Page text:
Postscript: Recent Work on Putnam's Model-Theoretic Argument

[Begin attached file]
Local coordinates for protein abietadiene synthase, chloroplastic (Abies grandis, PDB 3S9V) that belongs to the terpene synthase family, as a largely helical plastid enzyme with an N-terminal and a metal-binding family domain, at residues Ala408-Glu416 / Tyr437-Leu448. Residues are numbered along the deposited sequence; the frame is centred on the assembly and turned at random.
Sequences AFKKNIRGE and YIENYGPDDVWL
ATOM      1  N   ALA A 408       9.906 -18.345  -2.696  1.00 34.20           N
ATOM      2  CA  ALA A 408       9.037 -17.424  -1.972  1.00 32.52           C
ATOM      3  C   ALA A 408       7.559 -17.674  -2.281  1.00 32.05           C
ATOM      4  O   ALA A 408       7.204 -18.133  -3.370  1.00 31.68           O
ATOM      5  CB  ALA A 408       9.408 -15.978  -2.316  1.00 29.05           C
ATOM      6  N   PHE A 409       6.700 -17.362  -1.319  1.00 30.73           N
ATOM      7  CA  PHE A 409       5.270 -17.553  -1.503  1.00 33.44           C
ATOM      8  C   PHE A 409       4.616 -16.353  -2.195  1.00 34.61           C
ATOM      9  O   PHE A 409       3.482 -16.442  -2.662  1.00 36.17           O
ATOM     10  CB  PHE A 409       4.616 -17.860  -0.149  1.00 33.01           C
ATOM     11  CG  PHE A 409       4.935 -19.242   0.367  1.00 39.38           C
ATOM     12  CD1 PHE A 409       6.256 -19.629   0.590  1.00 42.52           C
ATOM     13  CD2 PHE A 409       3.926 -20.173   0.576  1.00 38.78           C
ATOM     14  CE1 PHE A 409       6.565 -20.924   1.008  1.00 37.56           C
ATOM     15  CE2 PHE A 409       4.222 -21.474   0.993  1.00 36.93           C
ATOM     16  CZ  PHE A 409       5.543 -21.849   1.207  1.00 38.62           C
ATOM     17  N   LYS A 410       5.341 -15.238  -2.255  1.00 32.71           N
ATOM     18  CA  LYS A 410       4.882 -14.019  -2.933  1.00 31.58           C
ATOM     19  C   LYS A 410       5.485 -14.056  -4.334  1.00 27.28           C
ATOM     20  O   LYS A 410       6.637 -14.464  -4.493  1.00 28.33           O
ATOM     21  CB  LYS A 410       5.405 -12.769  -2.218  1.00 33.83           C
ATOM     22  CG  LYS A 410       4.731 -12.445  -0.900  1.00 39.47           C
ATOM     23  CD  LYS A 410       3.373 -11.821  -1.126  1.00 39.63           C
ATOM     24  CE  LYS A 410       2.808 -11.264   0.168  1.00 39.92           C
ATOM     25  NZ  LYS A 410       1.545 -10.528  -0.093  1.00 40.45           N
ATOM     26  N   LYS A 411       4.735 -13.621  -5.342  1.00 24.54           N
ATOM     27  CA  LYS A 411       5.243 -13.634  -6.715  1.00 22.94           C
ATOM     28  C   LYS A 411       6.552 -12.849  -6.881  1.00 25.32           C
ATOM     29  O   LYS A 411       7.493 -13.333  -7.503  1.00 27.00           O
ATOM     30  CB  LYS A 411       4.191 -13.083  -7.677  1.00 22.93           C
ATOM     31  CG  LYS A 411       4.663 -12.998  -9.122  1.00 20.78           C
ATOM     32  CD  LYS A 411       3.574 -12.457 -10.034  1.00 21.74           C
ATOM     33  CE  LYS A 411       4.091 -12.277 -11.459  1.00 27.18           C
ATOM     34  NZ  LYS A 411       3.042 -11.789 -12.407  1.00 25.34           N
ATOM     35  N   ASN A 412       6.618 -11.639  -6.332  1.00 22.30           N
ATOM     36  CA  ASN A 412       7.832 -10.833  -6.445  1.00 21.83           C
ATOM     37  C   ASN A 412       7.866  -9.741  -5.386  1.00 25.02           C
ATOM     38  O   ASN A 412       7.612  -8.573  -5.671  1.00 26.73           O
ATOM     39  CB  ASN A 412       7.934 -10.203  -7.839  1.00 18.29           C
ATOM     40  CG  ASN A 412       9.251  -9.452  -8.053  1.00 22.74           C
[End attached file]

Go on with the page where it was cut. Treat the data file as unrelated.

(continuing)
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During the last 15-20 years, Putnam's model-theoretic argument has no longer been a hot and fashionable topic in philosophy. It has, however, secured its place as one of three central arguments in analytic philosophy where referential indeterminacy figures in a central role, the other two being Quine's argument for referential inscrutability (see Chapter 16, THE INDETERMINACY OF TRANSLATION), and Kripke's Wittgenstein's skeptical paradox about rules (see Chapter 15, RULE-FOLLOWING, OBJECTIVITY AND MEANING). Nonetheless, interest in features particular to the model-theoretic argument, its proper interpretation, and its role in Putnam's argumentation as well as in anti-realist arguments in general, has by no means disappeared. A number of articles putting forward interesting new suggestions in these regards have come out, as well as two books (Taylor 2006; Button 2013) that build centrally on Putnam's argument, or argumentation directly inspired by it.